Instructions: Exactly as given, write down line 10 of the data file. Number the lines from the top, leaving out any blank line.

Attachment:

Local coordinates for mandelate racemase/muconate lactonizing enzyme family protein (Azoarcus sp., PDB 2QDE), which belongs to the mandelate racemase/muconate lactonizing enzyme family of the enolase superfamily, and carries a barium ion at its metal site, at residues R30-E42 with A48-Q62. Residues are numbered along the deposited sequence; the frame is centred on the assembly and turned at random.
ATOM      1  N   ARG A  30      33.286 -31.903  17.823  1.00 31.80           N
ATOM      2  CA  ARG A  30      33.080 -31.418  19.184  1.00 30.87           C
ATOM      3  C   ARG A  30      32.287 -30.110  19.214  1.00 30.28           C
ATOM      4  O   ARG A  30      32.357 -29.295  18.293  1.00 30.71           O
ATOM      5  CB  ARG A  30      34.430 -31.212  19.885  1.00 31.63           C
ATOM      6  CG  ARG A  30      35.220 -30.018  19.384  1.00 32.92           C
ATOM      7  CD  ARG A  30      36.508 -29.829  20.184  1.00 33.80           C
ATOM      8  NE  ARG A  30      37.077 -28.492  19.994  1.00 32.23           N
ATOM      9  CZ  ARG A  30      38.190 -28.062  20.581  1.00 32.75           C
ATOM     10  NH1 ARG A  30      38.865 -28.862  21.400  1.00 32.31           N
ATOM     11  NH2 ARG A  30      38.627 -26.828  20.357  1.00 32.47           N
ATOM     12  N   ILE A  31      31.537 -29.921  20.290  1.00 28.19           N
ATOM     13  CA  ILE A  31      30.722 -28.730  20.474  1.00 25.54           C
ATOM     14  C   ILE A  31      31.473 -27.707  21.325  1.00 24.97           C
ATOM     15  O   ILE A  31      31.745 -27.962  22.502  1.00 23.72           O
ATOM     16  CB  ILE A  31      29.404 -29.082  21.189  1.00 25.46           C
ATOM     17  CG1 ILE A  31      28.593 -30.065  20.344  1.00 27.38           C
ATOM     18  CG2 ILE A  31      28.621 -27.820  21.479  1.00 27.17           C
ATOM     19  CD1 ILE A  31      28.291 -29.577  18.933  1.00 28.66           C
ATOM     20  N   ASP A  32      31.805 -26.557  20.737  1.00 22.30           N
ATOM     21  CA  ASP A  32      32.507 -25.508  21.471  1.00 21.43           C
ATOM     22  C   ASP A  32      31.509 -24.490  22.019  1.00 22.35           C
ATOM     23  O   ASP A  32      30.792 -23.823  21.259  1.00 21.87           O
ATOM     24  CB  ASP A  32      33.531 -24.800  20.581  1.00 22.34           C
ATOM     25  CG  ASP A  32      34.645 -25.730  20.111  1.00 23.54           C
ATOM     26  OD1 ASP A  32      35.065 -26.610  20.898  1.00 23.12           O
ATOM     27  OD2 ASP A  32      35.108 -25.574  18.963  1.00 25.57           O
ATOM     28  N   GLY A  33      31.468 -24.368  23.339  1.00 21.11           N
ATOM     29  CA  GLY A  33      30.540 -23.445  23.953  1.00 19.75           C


ATOM      9  CZ  ARG A  30      38.190 -28.062  20.581  1.00 32.75           C